Water Bear

A microscope image of Tardigrade. The tardigrade, commonly known as a water bear, has amazing biological superpowers.

For a biologist, few words can inspire such awe and wonder as the word tardigrade. Commonly known as water bears or moss piglets, these tiny creatures continue to inspire and make those studying them stand in awe of their almost mystical powers.

Each year, in my biology for science majors class, I order enough tardigrades for all of my students to view them in real life. I then ask them to jump on their cellphones, which I know they have, and explore the wonders of tardigrade biology.

The humble moss piglet was first described in the late 1700s and named “tardigrade” by Lazaro Spallanzani, who was a Naturalist/Catholic priest, commonly paired professions then. These tiny creatures, consisting of more than 1,000 species and averaging about ½ mm in length, might be the living embodiment of our comic book heroes. You can just barely see them with the naked eye but they are pretty common if you were to grab a microscope and peek at their world.

The tiny water bear has survived the vacuum of space, radiation levels that would kill most of life on Earth, extremes of temperature and even the loss of water for decades. The list of superhuman powers that the humble water bear encompasses is nothing short of Marvel and DC comics level lore. Just google the word tardigrade, and you will find an almost limitless supply of videos and articles about them.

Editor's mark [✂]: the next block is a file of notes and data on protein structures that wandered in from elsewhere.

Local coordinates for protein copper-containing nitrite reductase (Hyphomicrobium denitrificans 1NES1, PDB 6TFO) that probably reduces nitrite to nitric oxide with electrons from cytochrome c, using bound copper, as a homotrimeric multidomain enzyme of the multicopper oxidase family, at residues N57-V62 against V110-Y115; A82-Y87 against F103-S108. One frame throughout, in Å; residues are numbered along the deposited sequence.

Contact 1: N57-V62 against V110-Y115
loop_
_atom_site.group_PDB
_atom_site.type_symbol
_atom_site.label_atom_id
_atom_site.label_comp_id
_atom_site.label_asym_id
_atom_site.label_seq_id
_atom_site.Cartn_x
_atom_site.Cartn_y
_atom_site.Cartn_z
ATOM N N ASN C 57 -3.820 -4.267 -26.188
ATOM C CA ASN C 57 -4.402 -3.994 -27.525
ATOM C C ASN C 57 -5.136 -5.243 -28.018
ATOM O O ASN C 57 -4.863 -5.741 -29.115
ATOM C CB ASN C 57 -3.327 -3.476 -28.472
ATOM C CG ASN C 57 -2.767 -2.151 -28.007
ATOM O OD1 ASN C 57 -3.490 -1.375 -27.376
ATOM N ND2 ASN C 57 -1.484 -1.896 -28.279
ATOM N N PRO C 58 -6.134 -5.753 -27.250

Science predicted that tardigrades must have the ability to either block DNA damage or repair it so fast that they suffer no ill impact from it. How they do this is just now coming to light. Moss piglets produce a unique protein called Dsup (damage suppressor). The Dsup protein seems to protect the DNA of tardigrades from damage coming in from the environment, such as radiation.

In 2016, a team of scientists published “Extremotolerant tardigrade genome and improved radiotolerance of human cultured cells by tardigrade-unique protein” in the journal Nature Communications. In short, this team of scientists showed that you could give human cells the high radiation tolerance of tardigrades in lab conditions. Imagine giving the superior radiation tolerance that tardigrades have to all of your cells. No need for the lead vest if you became and X-ray technician or worked in nuclear disaster clean-up.

Just recently another team of scientists shined more “candle” light on the details of how Dsup accomplishes the Marvel- or DC-like superpowers. Dr. James T. Kadonaga, a molecular biologist at the University of California and several other colleagues published “The tardigrade damage suppressor protein binds to nucleosomes and protects DNA from hydroxyl radicals” in the journal “Elife” this month.

The article is based on studies of Ramazzottius varieornatus. They show that the Dsup protein is a nucleosome-binder that prevents hydroxyl radicals from damaging the DNA of the tardigrades. Dsup appears to prevent the typical DNA damage that hydroxyl radicals can cause, acting as a protective shell, and allowing those with it to live in radiation levels that would kill most of life. Understanding the details of tardigrade superpowers could open the door to genetically modifying other species to have their power.

Dr. Jack Brown is the Paris Junior College Science Division chairman. His science articles is published every Friday.

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